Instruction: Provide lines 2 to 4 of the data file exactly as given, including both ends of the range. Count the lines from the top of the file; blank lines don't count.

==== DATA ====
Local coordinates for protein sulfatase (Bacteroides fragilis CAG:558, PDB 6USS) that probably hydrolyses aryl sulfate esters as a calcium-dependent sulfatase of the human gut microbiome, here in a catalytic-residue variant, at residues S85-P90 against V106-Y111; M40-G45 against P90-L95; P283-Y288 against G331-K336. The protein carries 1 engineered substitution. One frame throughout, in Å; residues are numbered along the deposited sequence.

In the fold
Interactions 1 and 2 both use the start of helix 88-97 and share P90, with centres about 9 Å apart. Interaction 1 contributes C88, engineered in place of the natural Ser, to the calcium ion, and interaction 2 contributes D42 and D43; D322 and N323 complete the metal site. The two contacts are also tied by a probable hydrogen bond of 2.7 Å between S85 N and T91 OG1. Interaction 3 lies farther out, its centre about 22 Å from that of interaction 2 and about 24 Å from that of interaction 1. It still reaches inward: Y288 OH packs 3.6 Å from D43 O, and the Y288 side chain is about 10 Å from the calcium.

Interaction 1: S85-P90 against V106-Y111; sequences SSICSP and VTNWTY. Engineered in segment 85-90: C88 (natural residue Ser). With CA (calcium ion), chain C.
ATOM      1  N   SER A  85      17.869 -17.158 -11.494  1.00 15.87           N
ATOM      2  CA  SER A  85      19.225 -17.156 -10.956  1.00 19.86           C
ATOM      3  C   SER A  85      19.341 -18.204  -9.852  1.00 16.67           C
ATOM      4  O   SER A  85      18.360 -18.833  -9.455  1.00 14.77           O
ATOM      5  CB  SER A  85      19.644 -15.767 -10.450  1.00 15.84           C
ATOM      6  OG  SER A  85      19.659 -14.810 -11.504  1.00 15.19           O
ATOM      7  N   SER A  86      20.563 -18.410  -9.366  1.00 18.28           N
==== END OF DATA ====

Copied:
In the fold
Interactions 1 and 2 both use the start of helix 88-97 and share P90, with centres about 9 Å apart. Interaction 1 contributes C88, engineered in place of the natural Ser, to the calcium ion, and interaction 2 contributes D42 and D43; D322 and N323 complete the metal site. The two contacts are also tied by a probable hydrogen bond of 2.7 Å between S85 N and T91 OG1. Interaction 3 lies farther out, its centre about 22 Å from that of interaction 2 and about 24 Å from that of interaction 1. It still reaches inward: Y288 OH packs 3.6 Å from D43 O, and the Y288 side chain is about 10 Å from the calcium.

Interaction 1: S85-P90 against V106-Y111; sequences SSICSP and VTNWTY. Engineered in segment 85-90: C88 (natural residue Ser). With CA (calcium ion), chain C.